A collective of bibliophiles talking about books. Book Fox (vulpes libris): small bibliovorous mammal of overactive imagination and uncommonly large bookshop expenses. Habitat: anywhere the rustle of pages can be heard.
Before I go any further, I need to say that I know Ian and Jen Hall, Fisherground Farm, the Eskdale Valley, the Wakes and virtually the entire supporting cast of this book. Not only that, but I also lived through and shared some of the story told in it. I am therefore very far from being an unbiased reviewer – but I will try to be an honest one …
In the baking hot summer of 1976 four friends – Ian and Jennifer Hall and Geoff and Anne Marie Wake – embarked on a risky but exciting adventure in self-sufficiency and shared living. Pooling their joint resources they bought Fisherground – a fell farm in Eskdale in the beautiful western Lake District running a flock of the local Herdwick sheep.
Ian was the farmer’s son who went to Oxford to study mathematics but had dreams of following in his parents’ footsteps. Geoff was the practical man, who continued working at Sellafield during the day while fettling the farm vehicles and buildings in his spare time. Their respective wives, Jen and Anne Marie, were the cement of the four-way relationship. Friends from their school days, they first met when Anne Marie – an irrepressibly vivacious young French woman – had stayed with Jen’s family during a schools exchange visit. As the two girls grew into adulthood, the friendship between them blossomed and strengthened, and when Jen’s cousin Geoff met Anne Marie, his fate was sealed …
In the early days, the foursome turned their hand to everything from growing potatoes through fattening calves to The Great Pig Adventure, all with a notable lack of success. The only thing they tried that dependably turned in a profit was their small campsite. Under a Lake District byelaw, anyone owning land in the National Park was allowed to open it up for camping for 28 days in the year – so up went a hand-painted sign, in went a Portaloo, and Fisherground Campsite was born.
Over the years, self-catering accommodation was added to the site, first in the form of an illicit caravan hidden from the eyes of the planners but later as cedar lodges with all the mod cons and, even as the agricultural enterprises failed, the campsite burgeoned and flourished.
The Herdwick flock alone withstood the vicissitudes of the weather, veterinary fees, red tape and fate. Hardy, self-sufficient and bloody-minded, Herdwicks are sheep like no other. They roam the Lakeland fells in invisible ‘fields’, each animal learning from its mother the precise location and dimensions of its own ‘patch’, known as a heft – and they never wander from it. It was upon the Herdwicks that Ian hung his final hopes of making it as a farmer, and he was within sight of realizing his dream when three local dogs decimated the flock, killing 42 animals in one frenzied attack.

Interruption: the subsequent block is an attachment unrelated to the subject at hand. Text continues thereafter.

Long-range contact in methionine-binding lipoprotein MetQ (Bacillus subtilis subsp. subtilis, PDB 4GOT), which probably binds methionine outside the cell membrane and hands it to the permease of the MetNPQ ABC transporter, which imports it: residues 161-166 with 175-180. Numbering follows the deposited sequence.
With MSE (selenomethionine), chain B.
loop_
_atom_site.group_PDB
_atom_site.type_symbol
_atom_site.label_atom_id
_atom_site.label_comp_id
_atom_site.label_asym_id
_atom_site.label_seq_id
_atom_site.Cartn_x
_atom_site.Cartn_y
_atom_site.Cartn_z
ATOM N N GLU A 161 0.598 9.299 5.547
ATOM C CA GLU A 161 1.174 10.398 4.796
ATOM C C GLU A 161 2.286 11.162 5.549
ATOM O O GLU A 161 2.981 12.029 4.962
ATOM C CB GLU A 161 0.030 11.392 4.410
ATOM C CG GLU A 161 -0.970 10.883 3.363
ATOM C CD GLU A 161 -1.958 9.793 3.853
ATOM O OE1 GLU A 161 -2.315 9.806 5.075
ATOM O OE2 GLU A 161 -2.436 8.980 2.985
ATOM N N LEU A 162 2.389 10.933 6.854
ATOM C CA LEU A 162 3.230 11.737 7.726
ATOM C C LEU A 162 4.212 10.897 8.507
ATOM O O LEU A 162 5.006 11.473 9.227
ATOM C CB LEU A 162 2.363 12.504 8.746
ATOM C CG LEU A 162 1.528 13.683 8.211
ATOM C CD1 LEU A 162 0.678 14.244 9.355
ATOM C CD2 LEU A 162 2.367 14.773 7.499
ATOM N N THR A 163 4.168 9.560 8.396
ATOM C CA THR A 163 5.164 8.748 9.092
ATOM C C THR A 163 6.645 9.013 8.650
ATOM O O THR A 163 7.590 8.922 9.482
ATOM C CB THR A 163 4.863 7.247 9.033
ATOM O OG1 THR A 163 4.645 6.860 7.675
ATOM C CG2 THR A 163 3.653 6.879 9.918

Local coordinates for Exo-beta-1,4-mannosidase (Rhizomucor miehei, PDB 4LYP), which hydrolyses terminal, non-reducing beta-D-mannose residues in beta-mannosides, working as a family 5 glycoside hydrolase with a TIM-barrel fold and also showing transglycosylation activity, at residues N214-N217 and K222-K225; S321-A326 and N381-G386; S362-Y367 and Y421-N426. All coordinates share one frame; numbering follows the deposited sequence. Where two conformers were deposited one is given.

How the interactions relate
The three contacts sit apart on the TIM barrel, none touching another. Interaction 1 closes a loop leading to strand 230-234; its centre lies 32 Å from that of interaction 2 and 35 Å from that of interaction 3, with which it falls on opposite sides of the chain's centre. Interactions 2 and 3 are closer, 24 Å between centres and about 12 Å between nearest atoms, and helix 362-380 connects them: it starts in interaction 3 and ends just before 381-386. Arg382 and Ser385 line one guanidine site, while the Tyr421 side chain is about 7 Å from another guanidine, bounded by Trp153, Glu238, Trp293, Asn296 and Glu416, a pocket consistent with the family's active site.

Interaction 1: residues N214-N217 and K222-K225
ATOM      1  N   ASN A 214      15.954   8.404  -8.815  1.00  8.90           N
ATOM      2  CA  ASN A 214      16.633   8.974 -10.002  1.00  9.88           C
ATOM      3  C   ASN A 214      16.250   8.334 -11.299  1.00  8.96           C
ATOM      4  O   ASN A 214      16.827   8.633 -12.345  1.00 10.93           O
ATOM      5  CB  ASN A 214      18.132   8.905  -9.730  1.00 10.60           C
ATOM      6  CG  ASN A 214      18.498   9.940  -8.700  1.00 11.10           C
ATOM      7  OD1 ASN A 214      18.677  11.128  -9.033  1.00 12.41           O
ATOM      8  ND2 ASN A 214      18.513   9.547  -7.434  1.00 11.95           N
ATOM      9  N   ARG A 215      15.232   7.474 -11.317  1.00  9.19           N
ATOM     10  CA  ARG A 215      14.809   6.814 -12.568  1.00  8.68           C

The loss of the sheep was the final straw. Although it would have been possible to rebuild the flock, it would also have been incredibly hard work and – in any case – Ian’s heart had gone from it. Common sense dictated that financial security lay in the campsite and, in addition, his life was about to head in other directions. It was time to move on.
The other directions including becoming a non-stipendiary priest and learning to paraglide (two not entirely incompatible occupations) and one of the highlights of the book is a wonderful description of an exhilarating hour long flight over his beloved western lakes.
Interwoven with the story of Fisherground is the story of the complex and sometimes strained relationship between the Wakes and the Halls – raising five children, living closely together in frequently trying circumstances, facing the grim possibility of terminal illness … Ian is at times painfully honest about the stresses they were under and, in particular, his own shortcomings as a husband and neighbour. Born in Borrowdale, less than ten miles away, he was nevertheless considered an ‘off-comer’, even after 30 years – a status which was almost literally rammed in his face when Foot and Mouth disease hit Cumbria in 2001. The book’s description of that terrible spring when Cumbrian fields lay empty and silent and the smell of disinfectant hung in the air is particularly vivid, capturing perfectly the anger, suspicion and paranoia that enveloped the area at the time.
Fisherground is a self-published book and at times shows the want of a professional editorial hand … but having said that it’s beautifully and economically written, eminently readable and hugely entertaining – streets ahead of most other self-published books I’ve read. Wryly funny and self-knowing, with an eye for the ridiculous, Ian never falls into the trap of taking himself too seriously – not even when describing his very first funeral service. (Moral: NEVER record the music for the funeral on the ‘B’ side of an old ‘Chameleon’ tape …).
There are parties, births, deaths and marriages – all of human life, in fact. If you love the Lake District and have sometimes thought of living there, or perhaps have always fancied trying your hand as a farmer … get your hands on a copy of Fisherground, for a dose of cold reality gently leavened with humour. It should be required reading for anyone who thinks that farmers have it easy.
Orchard House Books. 2013. ISBN: 978-0-9928156-1-5. 314pp. Also available as an ebook.